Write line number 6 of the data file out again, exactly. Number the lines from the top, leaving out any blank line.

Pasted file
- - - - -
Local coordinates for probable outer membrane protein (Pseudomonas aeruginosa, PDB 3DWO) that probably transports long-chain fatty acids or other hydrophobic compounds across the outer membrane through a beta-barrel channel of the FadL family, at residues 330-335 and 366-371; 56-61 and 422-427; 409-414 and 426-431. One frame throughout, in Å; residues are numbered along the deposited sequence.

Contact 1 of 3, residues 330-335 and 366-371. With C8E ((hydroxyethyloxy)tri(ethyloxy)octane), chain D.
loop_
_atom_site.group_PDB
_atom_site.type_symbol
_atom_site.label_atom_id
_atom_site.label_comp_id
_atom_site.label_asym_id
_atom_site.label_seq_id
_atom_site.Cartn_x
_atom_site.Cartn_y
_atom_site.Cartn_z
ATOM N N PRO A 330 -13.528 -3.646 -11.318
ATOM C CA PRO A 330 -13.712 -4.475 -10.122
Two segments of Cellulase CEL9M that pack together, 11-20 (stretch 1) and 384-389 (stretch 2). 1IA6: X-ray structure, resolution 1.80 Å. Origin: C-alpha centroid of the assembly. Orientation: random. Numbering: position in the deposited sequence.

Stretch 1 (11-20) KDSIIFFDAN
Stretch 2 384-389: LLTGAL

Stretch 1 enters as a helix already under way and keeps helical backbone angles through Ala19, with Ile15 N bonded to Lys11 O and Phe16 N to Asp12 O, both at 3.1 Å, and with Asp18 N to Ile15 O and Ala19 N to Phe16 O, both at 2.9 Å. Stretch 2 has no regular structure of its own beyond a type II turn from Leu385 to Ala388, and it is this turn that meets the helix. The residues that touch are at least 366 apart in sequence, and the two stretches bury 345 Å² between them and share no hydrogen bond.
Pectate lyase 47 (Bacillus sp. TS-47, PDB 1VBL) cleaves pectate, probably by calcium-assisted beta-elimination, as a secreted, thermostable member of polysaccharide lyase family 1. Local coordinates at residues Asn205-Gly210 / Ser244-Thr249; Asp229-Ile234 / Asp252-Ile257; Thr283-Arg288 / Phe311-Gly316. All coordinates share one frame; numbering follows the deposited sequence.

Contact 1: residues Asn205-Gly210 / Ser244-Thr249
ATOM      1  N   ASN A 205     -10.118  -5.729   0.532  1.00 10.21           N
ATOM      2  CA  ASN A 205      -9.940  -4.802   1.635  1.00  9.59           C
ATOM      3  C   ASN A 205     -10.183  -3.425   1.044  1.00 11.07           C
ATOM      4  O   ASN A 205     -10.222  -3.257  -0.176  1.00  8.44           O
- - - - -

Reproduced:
_atom_site.label_atom_id